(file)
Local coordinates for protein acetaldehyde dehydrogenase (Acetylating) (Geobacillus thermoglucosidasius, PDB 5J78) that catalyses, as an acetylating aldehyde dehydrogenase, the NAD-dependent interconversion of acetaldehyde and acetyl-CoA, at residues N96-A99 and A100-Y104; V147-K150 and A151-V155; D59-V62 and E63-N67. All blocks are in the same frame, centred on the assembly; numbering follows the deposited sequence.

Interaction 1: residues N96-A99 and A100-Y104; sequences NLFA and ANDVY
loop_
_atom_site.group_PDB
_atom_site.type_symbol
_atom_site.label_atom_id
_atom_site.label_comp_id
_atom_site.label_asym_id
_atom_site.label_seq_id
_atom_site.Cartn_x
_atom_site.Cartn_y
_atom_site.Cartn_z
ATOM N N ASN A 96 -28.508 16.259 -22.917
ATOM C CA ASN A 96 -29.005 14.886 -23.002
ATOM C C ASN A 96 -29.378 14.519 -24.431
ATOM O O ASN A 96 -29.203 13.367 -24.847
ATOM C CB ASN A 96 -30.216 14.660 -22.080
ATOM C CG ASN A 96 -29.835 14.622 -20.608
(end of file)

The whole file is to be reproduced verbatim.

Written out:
Local coordinates for protein acetaldehyde dehydrogenase (Acetylating) (Geobacillus thermoglucosidasius, PDB 5J78) that catalyses, as an acetylating aldehyde dehydrogenase, the NAD-dependent interconversion of acetaldehyde and acetyl-CoA, at residues N96-A99 and A100-Y104; V147-K150 and A151-V155; D59-V62 and E63-N67. All blocks are in the same frame, centred on the assembly; numbering follows the deposited sequence.

Interaction 1: residues N96-A99 and A100-Y104; sequences NLFA and ANDVY
loop_
_atom_site.group_PDB
_atom_site.type_symbol
_atom_site.label_atom_id
_atom_site.label_comp_id
_atom_site.label_asym_id
_atom_site.label_seq_id
_atom_site.Cartn_x
_atom_site.Cartn_y
_atom_site.Cartn_z
ATOM N N ASN A 96 -28.508 16.259 -22.917
ATOM C CA ASN A 96 -29.005 14.886 -23.002
ATOM C C ASN A 96 -29.378 14.519 -24.431
ATOM O O ASN A 96 -29.203 13.367 -24.847
ATOM C CB ASN A 96 -30.216 14.660 -22.080
ATOM C CG ASN A 96 -29.835 14.622 -20.608